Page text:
Badiou on Forcing

“There are two labyrinths of the human mind: one concerns the composition of the continuum [consistent multiplicities], and the other the nature of freedom [the event], and both spring from the same source—the infinite [inconsistent multiplicities].”

—G.W. Leibniz (“On Freedom,” in G.H.R. Parkinson (ed.), Philosophical Writings, trans. Mary Morris and G.H.R. Parkinson [London: J.M. Dent, 1973] 107)

Fraser on the subject

Zachary Fraser, “The Law of the Subject: Alain Badiou, Luitzen Brouwer and the Kripkean Analyses of Forcing and the Heyting Calculus,” Cosmos and History: The Journal of Natural and Social Philosophy 2.1-2 (2006): 94-133:

Abstract [reformatted]: One of the central tasks of Badiou’s Being and Event is to elaborate a theory of the subject in the wake of an axiomatic [assumed] identification of ontology with mathematics, or, to be precise, with classical Zermelo-Fraenkel set theory. The subject, for Badiou, is essentially a free project that originates in an event [a rupture in the situation as it is], and subtracts itself from both being qua being [i.e., because the event is “not one”/”zero” (i.e., it hasn’t been “counted-as-one” in the situation—by the “state”), whereas elements of the situation are “one”], as well as the linguistic and epistemic apparatuses that govern the situation [i.e., it is “indiscernable,” viz., neither recognizable nor nameable]. The subjective project is, itself, conceived as the temporal unfolding of a “truth” [i.e., a response to an event, a.k.a. a “generic procedure,” be it scientific, political, aesthetic, or “amatory”]. Originating in an event and unfolding in time, the subject cannot, for Badiou, be adequately understood in strictly ontological, i.e. set-theoretical, terms, insofar as neither the event nor time have any place in classical set theory [i.e., events and history are outside ontology].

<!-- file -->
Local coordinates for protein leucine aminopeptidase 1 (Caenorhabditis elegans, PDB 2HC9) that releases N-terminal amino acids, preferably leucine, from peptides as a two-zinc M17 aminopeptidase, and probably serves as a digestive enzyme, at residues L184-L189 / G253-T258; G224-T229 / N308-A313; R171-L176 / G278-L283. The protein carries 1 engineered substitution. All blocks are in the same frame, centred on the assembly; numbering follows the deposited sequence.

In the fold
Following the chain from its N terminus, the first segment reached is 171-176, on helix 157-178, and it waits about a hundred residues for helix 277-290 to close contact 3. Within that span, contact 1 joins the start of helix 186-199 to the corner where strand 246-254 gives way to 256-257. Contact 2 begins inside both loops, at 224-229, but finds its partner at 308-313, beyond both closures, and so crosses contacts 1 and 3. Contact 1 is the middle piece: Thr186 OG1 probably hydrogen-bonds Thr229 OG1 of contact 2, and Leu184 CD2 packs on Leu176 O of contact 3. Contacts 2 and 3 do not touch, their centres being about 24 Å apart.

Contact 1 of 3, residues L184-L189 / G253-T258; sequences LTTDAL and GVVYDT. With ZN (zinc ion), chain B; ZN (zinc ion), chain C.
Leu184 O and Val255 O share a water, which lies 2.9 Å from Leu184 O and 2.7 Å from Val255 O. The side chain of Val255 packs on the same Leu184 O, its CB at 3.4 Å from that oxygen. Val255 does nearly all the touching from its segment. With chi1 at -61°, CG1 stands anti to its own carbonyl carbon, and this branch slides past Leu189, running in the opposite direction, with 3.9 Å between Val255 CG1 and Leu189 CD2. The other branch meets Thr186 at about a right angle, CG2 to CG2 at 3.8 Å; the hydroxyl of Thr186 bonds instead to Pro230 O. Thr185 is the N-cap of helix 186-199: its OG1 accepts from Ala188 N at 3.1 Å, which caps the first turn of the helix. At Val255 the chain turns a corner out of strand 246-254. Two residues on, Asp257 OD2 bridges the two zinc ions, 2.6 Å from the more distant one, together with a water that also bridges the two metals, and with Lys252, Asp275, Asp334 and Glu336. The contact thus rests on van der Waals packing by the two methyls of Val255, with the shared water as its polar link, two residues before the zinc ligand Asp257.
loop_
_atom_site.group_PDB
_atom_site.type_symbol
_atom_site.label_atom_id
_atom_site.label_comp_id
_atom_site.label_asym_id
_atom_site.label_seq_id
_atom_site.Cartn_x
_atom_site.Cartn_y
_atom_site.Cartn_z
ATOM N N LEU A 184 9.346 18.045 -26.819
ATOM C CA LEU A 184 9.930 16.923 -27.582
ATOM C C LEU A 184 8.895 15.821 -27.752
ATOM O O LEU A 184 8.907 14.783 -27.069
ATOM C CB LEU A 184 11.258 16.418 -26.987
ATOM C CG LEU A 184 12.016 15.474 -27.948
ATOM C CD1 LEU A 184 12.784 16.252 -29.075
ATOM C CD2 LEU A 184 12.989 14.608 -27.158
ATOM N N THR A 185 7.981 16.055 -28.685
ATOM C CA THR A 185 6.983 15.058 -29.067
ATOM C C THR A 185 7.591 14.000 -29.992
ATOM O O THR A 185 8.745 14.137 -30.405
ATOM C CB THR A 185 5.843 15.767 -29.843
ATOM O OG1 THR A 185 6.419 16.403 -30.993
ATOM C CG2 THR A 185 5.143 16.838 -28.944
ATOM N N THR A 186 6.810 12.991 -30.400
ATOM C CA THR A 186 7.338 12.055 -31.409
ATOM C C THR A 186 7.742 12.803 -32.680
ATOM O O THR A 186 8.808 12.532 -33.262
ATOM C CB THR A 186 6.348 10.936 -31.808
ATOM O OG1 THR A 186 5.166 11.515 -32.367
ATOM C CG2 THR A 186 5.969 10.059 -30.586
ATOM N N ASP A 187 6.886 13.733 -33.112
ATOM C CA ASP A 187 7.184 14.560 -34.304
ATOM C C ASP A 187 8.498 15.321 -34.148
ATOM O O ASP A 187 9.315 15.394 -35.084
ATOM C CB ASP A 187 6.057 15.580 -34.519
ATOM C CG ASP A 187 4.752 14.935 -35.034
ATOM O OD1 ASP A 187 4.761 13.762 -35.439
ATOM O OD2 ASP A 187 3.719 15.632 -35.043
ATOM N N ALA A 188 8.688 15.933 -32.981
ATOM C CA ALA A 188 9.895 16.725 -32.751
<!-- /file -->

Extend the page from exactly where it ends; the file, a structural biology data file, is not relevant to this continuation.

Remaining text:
While the state orders (counts) all officially sanctioned elements of the situation, a truth gathers together (accounts for) those that relate to the event.

N.B.

a. elements, i.e., multiples, are

  1. normal: presented in the situation and represented by the state, i.e., counted-as-one twice;
  2. excrescent: represented by the state—but not presented; or
  3. singular: presented in the situation—but not represented.

b. situations are

  1. natural if they contain only normal and excrescent multiples (e.g. an ecosystem), i.e., there can’t be anything new in the situation;
  2. neutral if they contain normal, excrescent and singular multiples; or